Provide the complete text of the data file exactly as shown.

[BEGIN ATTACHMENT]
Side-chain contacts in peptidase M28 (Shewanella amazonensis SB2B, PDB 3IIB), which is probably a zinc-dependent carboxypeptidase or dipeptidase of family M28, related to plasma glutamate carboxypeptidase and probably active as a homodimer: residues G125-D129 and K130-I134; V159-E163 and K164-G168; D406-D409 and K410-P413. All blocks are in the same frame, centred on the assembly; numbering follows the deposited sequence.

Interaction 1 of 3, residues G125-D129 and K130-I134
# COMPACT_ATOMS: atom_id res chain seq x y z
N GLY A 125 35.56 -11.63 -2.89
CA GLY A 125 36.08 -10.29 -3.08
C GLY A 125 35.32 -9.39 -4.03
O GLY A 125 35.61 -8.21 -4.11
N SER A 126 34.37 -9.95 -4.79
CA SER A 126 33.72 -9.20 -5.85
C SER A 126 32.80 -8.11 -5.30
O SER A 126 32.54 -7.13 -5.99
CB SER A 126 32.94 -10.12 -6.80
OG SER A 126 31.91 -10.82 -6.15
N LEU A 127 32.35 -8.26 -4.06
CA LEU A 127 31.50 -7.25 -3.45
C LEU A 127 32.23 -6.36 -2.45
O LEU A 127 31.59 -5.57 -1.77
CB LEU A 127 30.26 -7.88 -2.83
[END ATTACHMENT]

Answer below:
Side-chain contacts in peptidase M28 (Shewanella amazonensis SB2B, PDB 3IIB), which is probably a zinc-dependent carboxypeptidase or dipeptidase of family M28, related to plasma glutamate carboxypeptidase and probably active as a homodimer: residues G125-D129 and K130-I134; V159-E163 and K164-G168; D406-D409 and K410-P413. All blocks are in the same frame, centred on the assembly; numbering follows the deposited sequence.

Interaction 1 of 3, residues G125-D129 and K130-I134
# COMPACT_ATOMS: atom_id res chain seq x y z
N GLY A 125 35.56 -11.63 -2.89
CA GLY A 125 36.08 -10.29 -3.08
C GLY A 125 35.32 -9.39 -4.03
O GLY A 125 35.61 -8.21 -4.11
N SER A 126 34.37 -9.95 -4.79
CA SER A 126 33.72 -9.20 -5.85
C SER A 126 32.80 -8.11 -5.30
O SER A 126 32.54 -7.13 -5.99
CB SER A 126 32.94 -10.12 -6.80
OG SER A 126 31.91 -10.82 -6.15
N LEU A 127 32.35 -8.26 -4.06
CA LEU A 127 31.50 -7.25 -3.45
C LEU A 127 32.23 -6.36 -2.45
O LEU A 127 31.59 -5.57 -1.77
CB LEU A 127 30.26 -7.88 -2.83